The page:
Presented for sale is this outstanding ten piece set of daisho kodôgu by this great artist.   All of the pieces are signed by the artist with the exception of the two kashira which are never signed.  The signature on the two fuchi is a little hard to read in the photos, but each signature is explained in the translation of the zufu document below.  The theme is that of dragons, which, as noted above, was one of Ichijô’s favorite subjects.  In addition, the kozuka has a solid silver ko-katana blade that has been made and etched by one of Ichijô’s students, Ikkin.  This set was awarded Jûyô Kodôgu status in 1980 and is in pristine condition having been lovingly cared for these many years since Ichijô crafted them.  The following is a translation of the Jûyô Kodôgu zufu thoroughly describing this incredible set of fittings.

Designated Jûyô Kodôgu at the 27th shinsa held on the 8th of September 1980.

 Matching set of fittings with a wave ground and kurikara design: Kozuka & Kogai signature: Gotô Mitsuyo Nyûdô Hôkyô Ichijô (kaô) [後藤光代入道法橋一乗 (花押)]; Daisho Fuchi-Kashira signature: Kashira-fuku (sub chief) Gotô Mitsuyo Nyûdô Hôkyô Ichijô (kaô) [頭副後藤光代入道法橋一乗 (花押)]; Daisho Menuki signed separately on vertical poem cards: Gotô [後藤] Ichijô (kaô) [一乗 (花押)].

 Ibaraki prefecture  Ôkubo Yôkichi.

 Dimensions: Kozuka Length: 9.6 cent., Width: 1.5 cent.; Kogai Length: 21.2 cent., Shoulder Width: 1.3 cent.

Fuchi-Dai Length: 3.85 cent., Width: 2.25 cent., Height: 1.35 cent.; Fuchi-Sho Length: 3.75 cent., Width: 2.1 cent., Height: 1.3 cent.

Kashira-Dai Length: 3.45 cent., Width: 1.75 cent., Height at the end: 0.7 cent.; Kashira-Sho Length: 3.4 cent., Width: 1.70 cent., Height at the end: 0.7 cent.

 Item Appearance: The kozuka has an oborogin (shibuichi) wave ground with a kurikara design in high relief carving that is inlayed. The back plate is covered in gold and finished in file marks. The ko-gatana is silver with line engravings of a noble man without cares and Daikoku-ten, signature: Ikkin (kaô). The kogai has a shakudô ground with the ground of the carved portion being of oborogin with a wave ground on which a high relief carving of a kurikara has been inlaid. The back plate is covered in gold and finished in file marks. The daisho menuki are carved in the shape of kurikara with a shakudô ground. The daisho fuchi-kashira have an oborogin wave ground with shakudô kurikara in high relief carvings that have been inlaid.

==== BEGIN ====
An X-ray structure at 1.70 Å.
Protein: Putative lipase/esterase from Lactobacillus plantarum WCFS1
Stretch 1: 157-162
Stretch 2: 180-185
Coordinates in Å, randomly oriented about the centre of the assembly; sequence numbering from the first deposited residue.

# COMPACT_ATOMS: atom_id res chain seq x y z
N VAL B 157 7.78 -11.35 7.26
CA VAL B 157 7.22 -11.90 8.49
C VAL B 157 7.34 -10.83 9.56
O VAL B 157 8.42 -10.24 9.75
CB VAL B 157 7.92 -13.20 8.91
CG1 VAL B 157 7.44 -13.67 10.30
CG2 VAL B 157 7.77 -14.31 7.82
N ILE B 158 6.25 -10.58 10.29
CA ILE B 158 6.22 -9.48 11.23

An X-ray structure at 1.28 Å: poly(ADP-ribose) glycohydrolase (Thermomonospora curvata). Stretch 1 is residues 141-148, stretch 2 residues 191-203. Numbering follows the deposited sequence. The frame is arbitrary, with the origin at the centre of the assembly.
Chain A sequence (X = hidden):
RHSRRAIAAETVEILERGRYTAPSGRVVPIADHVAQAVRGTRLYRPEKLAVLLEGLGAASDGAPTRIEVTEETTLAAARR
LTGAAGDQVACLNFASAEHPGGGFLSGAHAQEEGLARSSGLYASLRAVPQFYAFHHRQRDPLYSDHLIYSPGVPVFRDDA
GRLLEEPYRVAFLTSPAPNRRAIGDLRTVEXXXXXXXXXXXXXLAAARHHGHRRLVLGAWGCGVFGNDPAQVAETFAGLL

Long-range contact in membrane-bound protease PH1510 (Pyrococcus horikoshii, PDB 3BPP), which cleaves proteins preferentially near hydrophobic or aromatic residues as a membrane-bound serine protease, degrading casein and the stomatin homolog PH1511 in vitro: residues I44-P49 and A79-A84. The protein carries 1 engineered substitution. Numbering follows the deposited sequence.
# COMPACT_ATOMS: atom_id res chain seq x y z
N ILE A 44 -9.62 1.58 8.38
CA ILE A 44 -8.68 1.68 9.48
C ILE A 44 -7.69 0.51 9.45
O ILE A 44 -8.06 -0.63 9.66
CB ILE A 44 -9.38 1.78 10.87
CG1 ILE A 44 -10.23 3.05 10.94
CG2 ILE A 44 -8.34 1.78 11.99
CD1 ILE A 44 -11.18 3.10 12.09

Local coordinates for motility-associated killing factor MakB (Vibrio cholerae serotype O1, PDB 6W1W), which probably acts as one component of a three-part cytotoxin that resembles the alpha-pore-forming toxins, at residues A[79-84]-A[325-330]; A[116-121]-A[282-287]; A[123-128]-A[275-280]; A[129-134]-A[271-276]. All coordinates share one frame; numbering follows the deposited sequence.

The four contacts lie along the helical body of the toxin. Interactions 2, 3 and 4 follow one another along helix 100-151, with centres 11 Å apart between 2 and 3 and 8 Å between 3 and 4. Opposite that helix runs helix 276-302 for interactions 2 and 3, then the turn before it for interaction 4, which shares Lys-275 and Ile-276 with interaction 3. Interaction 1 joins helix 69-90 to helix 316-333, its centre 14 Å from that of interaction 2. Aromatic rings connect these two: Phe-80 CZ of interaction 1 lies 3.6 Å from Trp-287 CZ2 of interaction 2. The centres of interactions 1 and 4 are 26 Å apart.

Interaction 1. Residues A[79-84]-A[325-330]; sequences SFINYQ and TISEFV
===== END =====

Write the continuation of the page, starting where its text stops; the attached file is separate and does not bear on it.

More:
Period: End of the Edo Period

 Description: This is a matching set of fittings with a kurikara motif by the Gotô family’s final brilliantly famed artisan, Gotô Ichijô.

From the characters in the signature, “Gotô Mitsuyo Nyûdô Hôkyô Ichijô,” we know that this was made after his early period works, and it is around this time that the majority of Ichijô’s works display a robust chiseling technique in which he specialized in a style of workmanship using high relief carving with iroe depicting the school’s traditional motifs such as shishi, dragons and warriors, and works with katakiri carvings or line carvings are almost never seen.

This matching set of fittings has an oborogin wave ground with a kurikara motif in shakudô that is carved in high relief and inlaid, making it a set made with extreme care. The pieces are highly elegant and the workmanship is brilliantly exquisite.

 This set is presented in a custom made fitted wooden box together with its cloth cover.